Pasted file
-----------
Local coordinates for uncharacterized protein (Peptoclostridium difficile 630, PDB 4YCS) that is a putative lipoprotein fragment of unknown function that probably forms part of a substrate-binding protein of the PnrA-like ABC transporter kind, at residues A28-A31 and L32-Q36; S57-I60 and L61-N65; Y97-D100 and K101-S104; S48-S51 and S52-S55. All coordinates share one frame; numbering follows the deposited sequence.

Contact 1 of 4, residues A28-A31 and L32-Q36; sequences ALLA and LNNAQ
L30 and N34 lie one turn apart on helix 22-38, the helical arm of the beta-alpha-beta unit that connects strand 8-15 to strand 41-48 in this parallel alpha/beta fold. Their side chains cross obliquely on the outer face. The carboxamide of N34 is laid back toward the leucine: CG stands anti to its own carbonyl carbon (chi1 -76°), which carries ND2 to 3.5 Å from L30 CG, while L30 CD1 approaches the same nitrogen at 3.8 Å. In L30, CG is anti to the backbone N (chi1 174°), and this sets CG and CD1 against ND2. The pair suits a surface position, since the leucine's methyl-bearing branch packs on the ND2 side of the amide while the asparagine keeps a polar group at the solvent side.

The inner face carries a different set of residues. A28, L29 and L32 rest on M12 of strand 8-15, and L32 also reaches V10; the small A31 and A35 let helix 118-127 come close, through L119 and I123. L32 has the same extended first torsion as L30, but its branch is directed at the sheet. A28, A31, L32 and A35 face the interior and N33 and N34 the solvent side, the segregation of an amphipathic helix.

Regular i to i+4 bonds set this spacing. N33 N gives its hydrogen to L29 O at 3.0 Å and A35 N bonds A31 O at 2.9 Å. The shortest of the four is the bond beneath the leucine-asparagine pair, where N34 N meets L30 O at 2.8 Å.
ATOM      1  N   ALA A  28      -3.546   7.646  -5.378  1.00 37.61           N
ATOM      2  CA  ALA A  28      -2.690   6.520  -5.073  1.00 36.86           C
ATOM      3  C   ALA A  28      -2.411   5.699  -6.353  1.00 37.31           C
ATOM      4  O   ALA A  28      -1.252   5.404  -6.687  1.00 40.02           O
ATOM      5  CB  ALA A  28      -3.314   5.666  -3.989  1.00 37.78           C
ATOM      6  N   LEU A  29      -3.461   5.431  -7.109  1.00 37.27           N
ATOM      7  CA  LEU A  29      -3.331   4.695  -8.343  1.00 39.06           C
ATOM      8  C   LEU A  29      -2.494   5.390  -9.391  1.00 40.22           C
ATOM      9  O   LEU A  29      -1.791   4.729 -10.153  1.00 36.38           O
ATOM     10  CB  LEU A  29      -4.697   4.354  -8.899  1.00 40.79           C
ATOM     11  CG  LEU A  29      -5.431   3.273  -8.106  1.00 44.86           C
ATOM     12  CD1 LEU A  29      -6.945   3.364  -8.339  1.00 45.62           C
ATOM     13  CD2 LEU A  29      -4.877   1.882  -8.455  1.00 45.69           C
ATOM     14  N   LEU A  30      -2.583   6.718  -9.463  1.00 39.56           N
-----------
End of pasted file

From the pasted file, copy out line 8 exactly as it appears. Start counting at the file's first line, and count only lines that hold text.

ATOM      3  C   ALA A  28      -2.411   5.699  -6.353  1.00 37.31           C